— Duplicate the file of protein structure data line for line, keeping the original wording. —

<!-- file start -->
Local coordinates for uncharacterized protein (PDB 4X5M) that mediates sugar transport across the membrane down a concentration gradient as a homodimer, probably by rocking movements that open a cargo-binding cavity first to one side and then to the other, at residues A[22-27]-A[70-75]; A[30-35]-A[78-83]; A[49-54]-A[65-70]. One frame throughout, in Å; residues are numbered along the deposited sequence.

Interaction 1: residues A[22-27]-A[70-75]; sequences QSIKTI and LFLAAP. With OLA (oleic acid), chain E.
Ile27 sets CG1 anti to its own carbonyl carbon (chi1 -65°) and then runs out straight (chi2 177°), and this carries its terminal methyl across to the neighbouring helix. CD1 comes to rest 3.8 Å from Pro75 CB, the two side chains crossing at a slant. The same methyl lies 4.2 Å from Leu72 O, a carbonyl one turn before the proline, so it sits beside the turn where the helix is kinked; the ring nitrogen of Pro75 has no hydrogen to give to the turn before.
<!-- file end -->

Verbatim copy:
Local coordinates for uncharacterized protein (PDB 4X5M) that mediates sugar transport across the membrane down a concentration gradient as a homodimer, probably by rocking movements that open a cargo-binding cavity first to one side and then to the other, at residues A[22-27]-A[70-75]; A[30-35]-A[78-83]; A[49-54]-A[65-70]. One frame throughout, in Å; residues are numbered along the deposited sequence.

Interaction 1: residues A[22-27]-A[70-75]; sequences QSIKTI and LFLAAP. With OLA (oleic acid), chain E.
Ile27 sets CG1 anti to its own carbonyl carbon (chi1 -65°) and then runs out straight (chi2 177°), and this carries its terminal methyl across to the neighbouring helix. CD1 comes to rest 3.8 Å from Pro75 CB, the two side chains crossing at a slant. The same methyl lies 4.2 Å from Leu72 O, a carbonyl one turn before the proline, so it sits beside the turn where the helix is kinked; the ring nitrogen of Pro75 has no hydrogen to give to the turn before.